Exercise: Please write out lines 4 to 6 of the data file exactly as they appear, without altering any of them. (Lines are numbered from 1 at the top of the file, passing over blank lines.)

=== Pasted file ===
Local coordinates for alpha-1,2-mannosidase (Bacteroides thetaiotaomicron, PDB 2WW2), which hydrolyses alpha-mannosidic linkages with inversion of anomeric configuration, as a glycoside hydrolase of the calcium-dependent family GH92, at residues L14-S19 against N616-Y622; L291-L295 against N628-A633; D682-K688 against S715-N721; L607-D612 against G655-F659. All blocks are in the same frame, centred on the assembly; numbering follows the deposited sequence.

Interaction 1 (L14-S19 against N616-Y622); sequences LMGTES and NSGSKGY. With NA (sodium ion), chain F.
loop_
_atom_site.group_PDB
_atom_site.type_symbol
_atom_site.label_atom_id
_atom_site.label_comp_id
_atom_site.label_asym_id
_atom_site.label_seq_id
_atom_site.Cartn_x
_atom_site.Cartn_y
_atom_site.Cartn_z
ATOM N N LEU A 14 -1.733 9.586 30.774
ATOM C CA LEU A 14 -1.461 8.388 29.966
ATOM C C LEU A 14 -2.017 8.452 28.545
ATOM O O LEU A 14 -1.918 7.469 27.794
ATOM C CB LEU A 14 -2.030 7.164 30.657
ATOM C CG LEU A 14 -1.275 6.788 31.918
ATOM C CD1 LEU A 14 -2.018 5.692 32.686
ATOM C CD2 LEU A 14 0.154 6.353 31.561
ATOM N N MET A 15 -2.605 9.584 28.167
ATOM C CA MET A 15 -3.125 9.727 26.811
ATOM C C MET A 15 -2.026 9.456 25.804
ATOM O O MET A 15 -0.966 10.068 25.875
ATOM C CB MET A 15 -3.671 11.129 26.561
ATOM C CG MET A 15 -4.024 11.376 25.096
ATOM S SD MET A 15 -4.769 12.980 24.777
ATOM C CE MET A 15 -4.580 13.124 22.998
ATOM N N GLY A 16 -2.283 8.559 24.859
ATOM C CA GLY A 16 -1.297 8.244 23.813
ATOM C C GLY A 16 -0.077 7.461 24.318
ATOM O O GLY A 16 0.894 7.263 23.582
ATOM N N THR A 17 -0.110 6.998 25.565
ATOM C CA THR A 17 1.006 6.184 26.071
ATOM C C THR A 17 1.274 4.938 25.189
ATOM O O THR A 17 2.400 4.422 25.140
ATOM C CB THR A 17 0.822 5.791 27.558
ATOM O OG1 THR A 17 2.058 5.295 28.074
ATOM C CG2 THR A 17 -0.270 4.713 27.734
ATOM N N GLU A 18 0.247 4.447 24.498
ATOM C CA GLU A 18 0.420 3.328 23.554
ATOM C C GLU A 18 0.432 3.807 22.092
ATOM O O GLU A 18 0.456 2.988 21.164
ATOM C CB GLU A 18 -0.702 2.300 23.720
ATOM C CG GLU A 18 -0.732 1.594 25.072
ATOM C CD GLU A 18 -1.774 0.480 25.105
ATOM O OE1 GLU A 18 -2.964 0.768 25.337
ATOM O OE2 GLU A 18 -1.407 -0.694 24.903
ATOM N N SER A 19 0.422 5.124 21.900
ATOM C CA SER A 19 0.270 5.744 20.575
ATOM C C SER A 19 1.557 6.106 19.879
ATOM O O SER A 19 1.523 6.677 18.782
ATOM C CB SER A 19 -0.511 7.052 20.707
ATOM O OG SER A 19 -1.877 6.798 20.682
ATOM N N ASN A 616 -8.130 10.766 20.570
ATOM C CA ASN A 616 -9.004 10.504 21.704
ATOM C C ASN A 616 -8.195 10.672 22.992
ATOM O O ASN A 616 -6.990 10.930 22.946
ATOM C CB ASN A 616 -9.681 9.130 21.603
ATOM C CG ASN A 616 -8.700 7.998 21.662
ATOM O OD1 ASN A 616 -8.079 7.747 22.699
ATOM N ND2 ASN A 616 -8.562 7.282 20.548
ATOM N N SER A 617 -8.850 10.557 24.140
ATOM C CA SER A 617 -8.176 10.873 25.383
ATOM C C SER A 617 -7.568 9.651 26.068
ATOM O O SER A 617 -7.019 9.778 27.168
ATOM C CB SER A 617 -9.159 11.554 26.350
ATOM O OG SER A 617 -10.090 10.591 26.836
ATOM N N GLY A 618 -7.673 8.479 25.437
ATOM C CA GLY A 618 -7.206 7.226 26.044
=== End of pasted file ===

_atom_site.group_PDB
_atom_site.type_symbol
_atom_site.label_atom_id